The Australian Open’s fantasy history

Anyone who reads this blog regularly knows I am a fan of Douglas Perry’s Tennis Blog at the Oregonian.  His blog is called “The Spin of the Ball.”  He recently did a “what if” article about the Australian Open.  Anyone old enough to remember the 70’s and the 80’s in tennis will remember that the biggest and best often did not play the Australian Open.  During his heyday, Bjorn Borg openly  said he would play the Australian if he won the other legs of the Grand Slam.  Since the Australian Open was in December back then and Borg was never able to conquer New York and the U.S. Open, he was never in a position to need the Australian Open to complete the Grand Slam.  To say the Australian Open had a lot of weak draws back then is an understatement.   One Australian Open winner during this time period was Brian Teacher – a player who’s best performance ever at the U.S. Open was getting to the round of 16 at the U.S. Open and his best at Wimbledon was the round of 32.  Then there is Mark Edmondson.  The lowest ranked player to ever win a Slam – he was ranked 212th.  A player who barely had a winning record for his career (251-238).  Mr. Perry got his inspiration for the article from Jack Kramer‘s autobiography “The Game.”

“Last night I was flipping through Jack Kramer‘s 1979 autobiography, “The Game,” and in one chapter he plays a little parlor game. He lists the actual winner at Wimbledon and Forest Hills from 1931 through 1967 and then lists who he believes would have won each year if pros had been allowed to participate. The upshot, from Kramer’s point of view: Don Budge and Pancho Gonzales would be up there in double digits for major titles. Rod Laver would have added to his total, too, though not by as much as we tend to believe.”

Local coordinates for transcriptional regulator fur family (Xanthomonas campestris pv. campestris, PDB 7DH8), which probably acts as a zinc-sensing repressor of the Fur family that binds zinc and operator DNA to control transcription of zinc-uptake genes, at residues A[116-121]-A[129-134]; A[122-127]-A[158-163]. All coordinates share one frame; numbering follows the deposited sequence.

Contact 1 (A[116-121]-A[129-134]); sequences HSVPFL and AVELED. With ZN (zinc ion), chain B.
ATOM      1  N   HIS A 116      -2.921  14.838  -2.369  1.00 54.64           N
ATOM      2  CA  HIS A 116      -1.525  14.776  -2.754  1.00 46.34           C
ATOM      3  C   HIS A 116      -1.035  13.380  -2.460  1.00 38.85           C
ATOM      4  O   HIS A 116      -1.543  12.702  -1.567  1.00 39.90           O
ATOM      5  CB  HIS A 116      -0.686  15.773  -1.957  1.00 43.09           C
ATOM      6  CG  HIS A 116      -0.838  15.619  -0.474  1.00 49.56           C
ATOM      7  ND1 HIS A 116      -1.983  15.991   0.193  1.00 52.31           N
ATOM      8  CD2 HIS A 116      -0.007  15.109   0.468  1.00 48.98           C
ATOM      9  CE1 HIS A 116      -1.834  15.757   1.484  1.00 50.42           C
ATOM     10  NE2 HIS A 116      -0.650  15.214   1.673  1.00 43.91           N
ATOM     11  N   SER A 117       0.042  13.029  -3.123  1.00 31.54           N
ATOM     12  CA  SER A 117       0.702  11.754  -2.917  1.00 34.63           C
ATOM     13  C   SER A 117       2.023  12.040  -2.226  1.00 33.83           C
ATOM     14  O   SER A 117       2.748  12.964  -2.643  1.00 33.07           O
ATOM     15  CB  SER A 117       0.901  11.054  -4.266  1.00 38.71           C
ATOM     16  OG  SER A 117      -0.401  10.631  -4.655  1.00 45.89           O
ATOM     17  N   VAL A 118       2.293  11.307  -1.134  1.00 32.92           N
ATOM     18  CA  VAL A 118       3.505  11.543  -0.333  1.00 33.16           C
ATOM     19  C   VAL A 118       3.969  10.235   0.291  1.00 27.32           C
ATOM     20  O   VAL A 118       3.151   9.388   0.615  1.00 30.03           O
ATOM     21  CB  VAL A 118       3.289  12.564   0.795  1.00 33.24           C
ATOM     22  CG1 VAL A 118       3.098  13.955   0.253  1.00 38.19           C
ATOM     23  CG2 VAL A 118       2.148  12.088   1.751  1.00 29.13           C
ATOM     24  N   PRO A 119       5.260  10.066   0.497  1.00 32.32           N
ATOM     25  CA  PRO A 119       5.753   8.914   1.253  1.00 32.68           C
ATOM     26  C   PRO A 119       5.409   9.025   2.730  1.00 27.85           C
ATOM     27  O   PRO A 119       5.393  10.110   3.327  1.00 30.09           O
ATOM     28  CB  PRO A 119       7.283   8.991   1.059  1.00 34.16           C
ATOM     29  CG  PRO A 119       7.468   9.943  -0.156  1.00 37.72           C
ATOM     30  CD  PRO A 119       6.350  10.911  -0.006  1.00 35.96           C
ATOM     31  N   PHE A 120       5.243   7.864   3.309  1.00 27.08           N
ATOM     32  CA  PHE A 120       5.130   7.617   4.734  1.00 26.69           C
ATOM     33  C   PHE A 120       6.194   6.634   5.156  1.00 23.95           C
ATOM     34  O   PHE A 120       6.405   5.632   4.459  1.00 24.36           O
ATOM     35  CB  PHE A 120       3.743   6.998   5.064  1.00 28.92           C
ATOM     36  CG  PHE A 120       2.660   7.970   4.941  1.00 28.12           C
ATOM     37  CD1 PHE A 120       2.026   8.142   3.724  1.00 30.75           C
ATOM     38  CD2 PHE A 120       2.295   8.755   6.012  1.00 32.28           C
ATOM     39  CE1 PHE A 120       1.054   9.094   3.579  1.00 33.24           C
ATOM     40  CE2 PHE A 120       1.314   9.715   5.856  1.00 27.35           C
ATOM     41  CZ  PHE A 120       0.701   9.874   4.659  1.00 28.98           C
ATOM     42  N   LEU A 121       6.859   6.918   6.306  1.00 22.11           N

“So, what would have happened if the top players had consistently gone Down Under every year, as they began to do after the classy Melbourne Park opened in 1988? Let’s ponder.”

Read the who article and see his projected winner if the tournament was as well attended back then as it is today.  CLICK HERE 

Mr. Perry also does some book writing on the side and he appears to be quite good.

His book “The Girls of Murder City” gets rave reviews.

Barnes & Noble Review    “The man is simply a wizard of words…”

Amazon gave it a 4 1/2 star customer rating

Open Salon Blog “Douglas Perry has written an engaging romp of a book with serious undertones touching on criminals and the culture of celebrity.” CLICK HERE for the entire review.

Wall Street Journal –  “The Girls of Murder City” spans several categories—true-crime, comedy, social history. It turns out that behind “Chicago” there was a sexy, swaggering, historical tale in no need of a soundtrack. Liked the movie. Loved the book.” – CLICK HERE for the entire review


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